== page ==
The conference’s volunteer organizers, known as goons, soon interrupted Mayorkas for a long-standing tradition at the cybersecurity convention DEF CON: First-time speakers take a shot of whiskey on stage.
“That was my first of the day, by the way,” Mayorkas said after downing the Jack Daniels, “but it won’t be my last.”
Mayorkas was just one of a fleet of federal officials who attended Black Hat and DEF CON this year. The two gatherings have grown into annual pilgrimages for security researchers, hackers and hangers-on. Their mission? Enlist hackers to protect the homeland.
Black Hat attracts cybersecurity companies that are eager to mingle with government officials and secure government work. The DEF CON crowd skews toward the Hollywood hacker stereotypes of geeks in casual or slightly punk attire. But people at both events share a passion for tearing apart computer code to figure out how to make systems safer.
And they just might be the government’s best hope as cyberthreats, including financially motivated hacks and digital espionage, continue to increase.
That’s why Mayorkas was just one of many government officials to descend on Las Vegas over the summer. Elsewhere at the conferences, a Justice Department official tried to calm fears about a controversial computer crimes law that security researchers often say criminalizes their work. And Federal Trade Commission representatives were seeking hackers to help find technical threats to consumers.
They are all struggling with a cybersecurity recruitment gap: Federal agencies trying to beef up their cyber skills are battling everyone from tech giants such as Google and Microsoft to Nike for talent – and all too often losing.
Even when trying to recruit for its most elite roles, the federal government is striking out. In July, the Justice Department’s inspector general reported that the FBI’s flagship cybersecurity program had not filled 52 of the 134 computer scientist jobs authorized under the Justice Department’s Next Generation Cyber Initiative, a 2012 effort to predict and prevent cyberattacks.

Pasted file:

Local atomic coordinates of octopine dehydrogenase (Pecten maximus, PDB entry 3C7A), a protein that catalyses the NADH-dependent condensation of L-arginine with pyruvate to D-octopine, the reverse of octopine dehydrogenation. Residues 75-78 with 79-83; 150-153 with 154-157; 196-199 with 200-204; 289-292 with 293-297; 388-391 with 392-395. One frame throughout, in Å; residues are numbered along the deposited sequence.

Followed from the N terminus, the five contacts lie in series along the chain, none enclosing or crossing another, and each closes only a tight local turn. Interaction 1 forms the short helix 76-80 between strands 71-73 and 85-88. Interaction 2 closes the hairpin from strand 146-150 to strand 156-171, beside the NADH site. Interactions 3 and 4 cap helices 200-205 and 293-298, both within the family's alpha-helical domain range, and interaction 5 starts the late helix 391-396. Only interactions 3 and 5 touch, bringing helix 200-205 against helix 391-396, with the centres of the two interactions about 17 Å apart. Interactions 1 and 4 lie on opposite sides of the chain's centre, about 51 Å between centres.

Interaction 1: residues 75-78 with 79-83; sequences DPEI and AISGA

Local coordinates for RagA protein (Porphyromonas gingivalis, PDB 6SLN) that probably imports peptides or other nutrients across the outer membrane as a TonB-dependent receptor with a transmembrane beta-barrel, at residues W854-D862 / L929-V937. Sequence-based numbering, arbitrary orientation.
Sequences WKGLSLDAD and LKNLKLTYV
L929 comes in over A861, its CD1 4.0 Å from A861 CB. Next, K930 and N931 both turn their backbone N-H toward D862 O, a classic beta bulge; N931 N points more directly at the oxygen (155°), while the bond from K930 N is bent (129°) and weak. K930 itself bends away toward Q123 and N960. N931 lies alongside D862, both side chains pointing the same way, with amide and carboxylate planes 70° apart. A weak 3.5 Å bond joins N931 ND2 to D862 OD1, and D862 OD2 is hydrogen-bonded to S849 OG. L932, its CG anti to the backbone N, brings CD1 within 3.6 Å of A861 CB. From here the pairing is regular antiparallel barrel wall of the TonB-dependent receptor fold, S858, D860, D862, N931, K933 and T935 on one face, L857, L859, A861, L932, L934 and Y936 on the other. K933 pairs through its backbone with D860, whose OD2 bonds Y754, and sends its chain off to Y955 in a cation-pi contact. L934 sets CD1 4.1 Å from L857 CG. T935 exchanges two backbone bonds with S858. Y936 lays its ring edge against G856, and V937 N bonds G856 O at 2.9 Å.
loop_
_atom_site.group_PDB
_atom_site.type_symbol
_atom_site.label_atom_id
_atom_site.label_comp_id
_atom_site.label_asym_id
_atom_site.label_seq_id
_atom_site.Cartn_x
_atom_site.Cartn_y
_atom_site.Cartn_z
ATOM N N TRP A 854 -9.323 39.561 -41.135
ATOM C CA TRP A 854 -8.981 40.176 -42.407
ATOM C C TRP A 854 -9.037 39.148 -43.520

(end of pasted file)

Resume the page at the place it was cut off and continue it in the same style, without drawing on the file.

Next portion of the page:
The audit cited the agency’s relatively low salaries and extensive background checks as roadblocks. One agency official told auditors that “the FBI loses a significant number of people” to its drug policies, namely that applicants must not have used marijuana in the previous three years and other illegal drugs in the past 10.
In some hacking circles, that’s a dealbreaker.
“I got weird looks from some computer security friends in the Bay Area when I turned down pot because, among other reasons, I was considering jobs in the government,” said Jonathan Mayer, a Stanford computer scientist and lawyer who recently relocated to Washington.
FBI Director James Comey acknowledged the pot problem during a 2014 speaking engagement, according to the Wall Street Journal. “I have to hire a great workforce to compete with those cyber criminals, and some of those kids want to smoke weed on the way to the interview,” he said, adding that the agency was “grappling with the question” of its evolving talent pool.
The background check can be particularly drawn-out for those who self-identify as hackers, said Peiter Zatko – better known by his online handle Mudge – who worked at the Defense Advanced Research Projects Agency’s cybersecurity research division for three years starting in 2010 and later at Google. “Because I came from an area that included the word ‘hacker,’ I had a huge target on my back,” he said, citing his extensive background check.
It took more than five years to receive a security clearance, Zatko said.
And then there is the issue of pay. “Quite frankly, we’re not going to be able to match some of the private-sector opportunities financially,” Mayorkas said in an interview.